I have to admit a soft spot in my heart for militias and checkpoints. They are fertile ground for thrillers—not to mention, comedy.
I remember the last time the Bundys fought off the Feds, when they aimed high-powered weapons at BLM agents. They won the battle, but not the war. There were other windmills to tilt at, so they packed up the covered wagon and headed west. To Oregon.
But they did not understand one of the basic precepts of war: an army marches on its stomach.
The Bundy Corral was somewhat prepared; they even had a blue tarp to camouflage their sentry, even though he pulled it off to be interviewed on national television. Sadly, though, they forgot the key ingredient for their success as God’s Righteous Army: snacks. They were undone by a distressing lack of ham sandwiches and Doritos.
The mirage in the center of the road resolved itself into three vehicles. Three Chevy Suburbans, approximately two miles ahead. All of them dark in color, grouped near the road’s junction with a ranch road that wandered off to the right.
The checkpoint looked official, but you never knew. Landry glanced at the Heckler & Koch P2000 9 mm he’d bought online and brought with him on the plane. It lay on the seat beside him in plain sight. This was ranch country. The laws were lax, and the police wouldn’t look twice.
Something wrong here.
The Suburbans didn’t look right. One of them dated back to the nineties.
Landry noticed one of the figures—all in black—leaning against one of the Suburbans. He was the picture of inattention.
Landry knew he could handle them. He knew he could handle their friends. He would have no problem kicking their asses into next week for impersonating a police officer or worse, a member of the armed services. The question was, did he want to?
He was dressed to fit this car: the tourist T-shirt, the flip flops, the shorts, the sunglasses. The average-guy haircut. The Timex. The fast food wrapper balled up on the dash and the Big Gulp in the console cup holder.
He removed the balled-up fast food wrapper—it was from a Dairy Queen brazier in Las Cruces—uncrumpled it and laid it over the Glock—
And slowed down like a good boy.
A big guy in combat boots, a ball cap with an official-looking insignia too hard to read, a black bulletproof vest, and Army fatigues you could buy online, stepped toward him and raised his hand. He bristled with weapons—a sidearm on his hip, a rifle slung across his back. Big kid playing dress-up. Another stood nearby, a Bushmaster cradled in his arms.
Landry obliged by stopping. He buzzed down his window and looked up at the guy. His gape was excellent—sterling. He knew he looked like a cowed tourist.
The dress-up guy tipped the bill of his cap and said, “Can I see some I.D., sir?”
“May,” Landry said.
“May I see some I.D. You can, physically, but you’re asking.”
The man stared at him.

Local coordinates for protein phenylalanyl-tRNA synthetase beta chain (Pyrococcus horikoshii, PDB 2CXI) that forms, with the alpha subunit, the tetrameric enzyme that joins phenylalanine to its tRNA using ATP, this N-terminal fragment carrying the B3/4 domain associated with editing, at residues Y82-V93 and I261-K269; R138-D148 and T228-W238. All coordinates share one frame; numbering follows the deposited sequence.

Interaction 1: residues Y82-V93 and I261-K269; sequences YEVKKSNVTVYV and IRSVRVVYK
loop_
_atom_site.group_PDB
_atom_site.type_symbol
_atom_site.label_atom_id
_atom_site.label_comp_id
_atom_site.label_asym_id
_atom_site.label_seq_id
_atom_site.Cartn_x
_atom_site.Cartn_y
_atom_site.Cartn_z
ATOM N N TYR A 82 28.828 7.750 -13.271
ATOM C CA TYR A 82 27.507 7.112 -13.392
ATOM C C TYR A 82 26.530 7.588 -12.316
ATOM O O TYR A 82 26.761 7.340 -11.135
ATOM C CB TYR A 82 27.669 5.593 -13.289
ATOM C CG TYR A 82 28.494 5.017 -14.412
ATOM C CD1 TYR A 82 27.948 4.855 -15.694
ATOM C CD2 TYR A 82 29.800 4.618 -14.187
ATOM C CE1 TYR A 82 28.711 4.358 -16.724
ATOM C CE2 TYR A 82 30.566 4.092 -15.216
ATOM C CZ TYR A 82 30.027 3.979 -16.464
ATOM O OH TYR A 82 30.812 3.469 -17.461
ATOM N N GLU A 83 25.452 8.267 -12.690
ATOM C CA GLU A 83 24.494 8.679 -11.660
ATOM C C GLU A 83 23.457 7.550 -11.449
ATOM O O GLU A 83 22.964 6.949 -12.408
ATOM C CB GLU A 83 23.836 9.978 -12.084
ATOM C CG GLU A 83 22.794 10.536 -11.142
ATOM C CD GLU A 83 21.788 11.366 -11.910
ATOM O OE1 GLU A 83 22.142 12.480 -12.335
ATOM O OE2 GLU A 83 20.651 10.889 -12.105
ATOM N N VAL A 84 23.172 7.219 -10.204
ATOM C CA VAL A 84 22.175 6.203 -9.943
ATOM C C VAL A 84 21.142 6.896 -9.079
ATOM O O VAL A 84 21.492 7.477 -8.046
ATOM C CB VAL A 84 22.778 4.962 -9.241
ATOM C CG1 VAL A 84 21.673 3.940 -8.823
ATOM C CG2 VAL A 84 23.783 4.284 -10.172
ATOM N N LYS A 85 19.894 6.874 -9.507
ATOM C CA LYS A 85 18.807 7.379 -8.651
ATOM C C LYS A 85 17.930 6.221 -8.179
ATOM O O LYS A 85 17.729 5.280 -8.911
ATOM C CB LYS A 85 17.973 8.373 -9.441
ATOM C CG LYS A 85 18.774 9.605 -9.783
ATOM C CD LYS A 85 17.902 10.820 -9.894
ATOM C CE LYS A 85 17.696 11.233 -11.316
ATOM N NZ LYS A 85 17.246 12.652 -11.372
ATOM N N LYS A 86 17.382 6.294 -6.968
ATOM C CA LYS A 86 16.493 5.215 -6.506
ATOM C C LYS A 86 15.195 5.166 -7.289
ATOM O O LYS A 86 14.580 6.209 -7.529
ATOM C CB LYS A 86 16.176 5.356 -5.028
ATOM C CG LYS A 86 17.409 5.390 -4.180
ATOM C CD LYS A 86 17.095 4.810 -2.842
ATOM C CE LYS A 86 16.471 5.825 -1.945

Landry gave him a vague smile—his professor look–and tried to look clueless. He knew the guy was no cop. Not even an undercover cop. Cops were not allowed to stop people and demand their I.D. Not in any other state in the union, with the exception of Arizona.
For a moment Landry considered taking one of the guns from the fake cop and pistol-whipping him across his beefy dumb face, but decided against it. Maybe the guy was from Arizona, and didn’t know any better.
So, innocent as a lamb, he dug out his wallet and handed the man his license.
“Is there trouble, officer?”
The guy held his license and looked at it hard. “Where are you going, Mr., uh, Keeley?”
“Is there something wrong? I’m going to Branch to see my sister.”
The fake policeman looked at the license one more time. Reluctant to let it go. But when you pretend to be a cop, you have to act like one. “May I look inside your trunk, sir?”
Landry pulled the latch and the trunk popped open.
The guy stood there for a few minutes behind the car. Landry watched him in the rearview. The guy raised the trunk lid for a quick look and pushed it shut again–
Which was a good thing for him.
The duffle in the trunk was Landry’s “run bag”—a bag packed for him to grab up at a moment’s notice. He kept it in his closet, packed with the basics. The run bag contained shampoo, bath soap, pain meds, first aid, an extra phone battery, a suit and a dress shirt laid out and folded neatly, dress shoes and socks, work boots, jeans, a baseball cap, and an emergency medical kit. It also carried twist-tie plastic cuffs and loaded magazines.
One reason he rarely flew commercial.
Landry heard the crackle of the walkie-talkie. The man was talking into it, wandering this way and that behind the car. For entertainment, Landry studied the two people leaning against the bumper of one of the Suburbans, a short squat woman and a stringbean man, both dressed in paramilitary outfits and black Kevlar bullet-proof vests. The bullet-proof vests were decorated with velcroed epaulets—a nice touch—and the camo pants contained plenty of pockets for their lip balm and breath mints. Someone had a mom who liked to sew. Landry thought it must be hot as hell in those vests, but if you want to play cops and robbers, it’s the price you pay. Landry also got a closer look at the two black Suburbans and the one navy Suburban. All of them had a lot of miles on them, especially the one that was mid-nineties vintage. The others were in the right decade but dusty and dented.
The first man came back around to the driver’s side window. “You may go, sir,” he said, just as a walkie-talkie crackled on the hip of the fake policewoman.
Landry sat there, his hands on the steering wheel, ten and two.
You have no fucking idea how lucky you are.
The guy had expected Landry to drive off. Now he was discombobulated. He wiped at the sweat on his cheek and said, “That a tennis racquet in your trunk? Guess you’re a tennis player, huh?”
“Just an amateur,” Landry said. “But it’s fun.”
The guy fumbled for words. Finally he said, “Good job.”
He stepped back.
Landry drove on his way.